Thinking about my post on vested interest, I started to ask, Why? Why aren’t more people involved in STEM related activities?
I know from band, 10% or even less people actually plan on pursuing music. This relationship can be followed to other performing arts such as drama, orchestra, and chorus. This can also be seen in sports like football, soccer, baseball, hockey, etc. So why are so many people in these activities without long term interest?
Thinking more, I think it’s due to 2 reasons: Exposure – and View
In elementary school (or I believe they call it primary school in other countries), my favorite class was P.E./Gym/ whatever you want to call it. I loved running, throwing balls, rolling around in the grass until my white shirt was decorated with gold and green grass. But as a child, I had a liked engineering. Some of my influence came from my father. He led me down the right path to be an engineer. He merely mentioned the importance of math and science to engineering. However, my biggest influence came from Television ( though they were cartoons) and Legos.
I know my band director, as a child she disliked running around. Rather, she played instruments and that become her passion. Exposure-- to engineering and technology swung me from sports. If it wasn’t for the flashy lights and moving parts it wouldn’t have caught my childish mentality. I still remember, 2 years ago, my sophomore year, there was a young, maybe 10 year old kid looking at our Logomotion bot at a demonstration. I remember the lights reflecting off his large dark eyes. I remember the warm giggle as we plaved a tube around his head. If weexploit of the “flashyness” of robotics like we’ve been trained to do in games, we can accomplish so much more. 18 inch cubed robots expanding 12 feet into the air? 19 pound robots hanging in under 10 seconds? Robots flinging multiple footballs and soccerballs further than some children? We have the tools to impress.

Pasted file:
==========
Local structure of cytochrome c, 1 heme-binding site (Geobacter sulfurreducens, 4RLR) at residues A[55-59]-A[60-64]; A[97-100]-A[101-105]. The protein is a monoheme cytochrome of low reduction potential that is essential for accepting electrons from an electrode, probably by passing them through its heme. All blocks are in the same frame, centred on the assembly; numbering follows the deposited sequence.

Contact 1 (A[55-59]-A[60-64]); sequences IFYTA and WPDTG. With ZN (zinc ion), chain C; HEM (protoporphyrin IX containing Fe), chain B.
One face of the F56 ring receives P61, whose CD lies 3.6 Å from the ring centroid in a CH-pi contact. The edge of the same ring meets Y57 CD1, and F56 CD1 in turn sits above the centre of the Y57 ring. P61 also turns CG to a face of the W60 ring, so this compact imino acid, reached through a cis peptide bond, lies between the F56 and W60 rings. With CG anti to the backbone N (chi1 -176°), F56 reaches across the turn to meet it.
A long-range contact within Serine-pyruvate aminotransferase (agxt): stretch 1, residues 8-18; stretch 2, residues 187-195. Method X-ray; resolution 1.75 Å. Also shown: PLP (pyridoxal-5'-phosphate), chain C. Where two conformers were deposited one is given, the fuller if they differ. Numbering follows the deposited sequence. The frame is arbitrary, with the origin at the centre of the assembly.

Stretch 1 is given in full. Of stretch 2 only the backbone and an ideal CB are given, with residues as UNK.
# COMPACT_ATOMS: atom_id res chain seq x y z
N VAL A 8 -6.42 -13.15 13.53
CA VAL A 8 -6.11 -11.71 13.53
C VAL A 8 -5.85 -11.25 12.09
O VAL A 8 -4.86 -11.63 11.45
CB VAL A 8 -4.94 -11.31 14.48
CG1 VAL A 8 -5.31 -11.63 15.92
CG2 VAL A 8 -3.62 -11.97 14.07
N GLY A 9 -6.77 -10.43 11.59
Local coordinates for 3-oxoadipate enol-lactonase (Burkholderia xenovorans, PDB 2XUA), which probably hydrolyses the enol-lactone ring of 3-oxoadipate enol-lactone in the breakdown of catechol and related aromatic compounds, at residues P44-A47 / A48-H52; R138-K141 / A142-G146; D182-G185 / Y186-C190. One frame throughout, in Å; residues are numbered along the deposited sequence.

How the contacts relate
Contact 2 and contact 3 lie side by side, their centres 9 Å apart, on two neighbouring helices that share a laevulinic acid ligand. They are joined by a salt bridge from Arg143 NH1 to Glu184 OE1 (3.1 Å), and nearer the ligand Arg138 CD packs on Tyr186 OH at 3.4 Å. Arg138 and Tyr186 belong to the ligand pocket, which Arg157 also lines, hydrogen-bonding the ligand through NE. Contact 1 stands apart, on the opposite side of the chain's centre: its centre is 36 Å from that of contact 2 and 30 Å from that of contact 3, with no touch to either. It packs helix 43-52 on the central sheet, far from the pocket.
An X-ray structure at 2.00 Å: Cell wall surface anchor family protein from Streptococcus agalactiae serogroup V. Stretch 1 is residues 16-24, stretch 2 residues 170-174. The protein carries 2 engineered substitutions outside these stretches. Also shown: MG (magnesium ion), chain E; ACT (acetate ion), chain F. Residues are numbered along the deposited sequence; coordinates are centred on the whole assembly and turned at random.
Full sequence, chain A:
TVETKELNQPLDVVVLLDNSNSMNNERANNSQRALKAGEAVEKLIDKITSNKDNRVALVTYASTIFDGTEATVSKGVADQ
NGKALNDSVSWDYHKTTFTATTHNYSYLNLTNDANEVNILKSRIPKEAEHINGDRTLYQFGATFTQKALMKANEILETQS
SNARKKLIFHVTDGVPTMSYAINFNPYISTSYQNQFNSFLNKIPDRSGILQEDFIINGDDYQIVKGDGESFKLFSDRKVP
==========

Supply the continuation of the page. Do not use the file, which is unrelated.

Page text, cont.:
When a few people asked why I spend so much time with robotics, I gave them the answer. However, their reaction wasn’t something I expected. Their first reaction was “isn’t it hard”? From then on, I realized that the difficulty associated with this field isn’t a “challenge accepted” type deal, but rather it’s viewed a horrifying, foreign “thing”.
With proper exposure, we can desensitize the population’s view on the difficulty STEM, and show them the excitement. Now that I think about it, whoever though of Vex IQ deserves a promotion, a hug, a thank you, a letter from the president, and a granted wish. With continued exposure to demonstrations, facilitated by excellent mentorship, inspirational peers, and easy oppourtunities, STEM can spread and penetrate the population.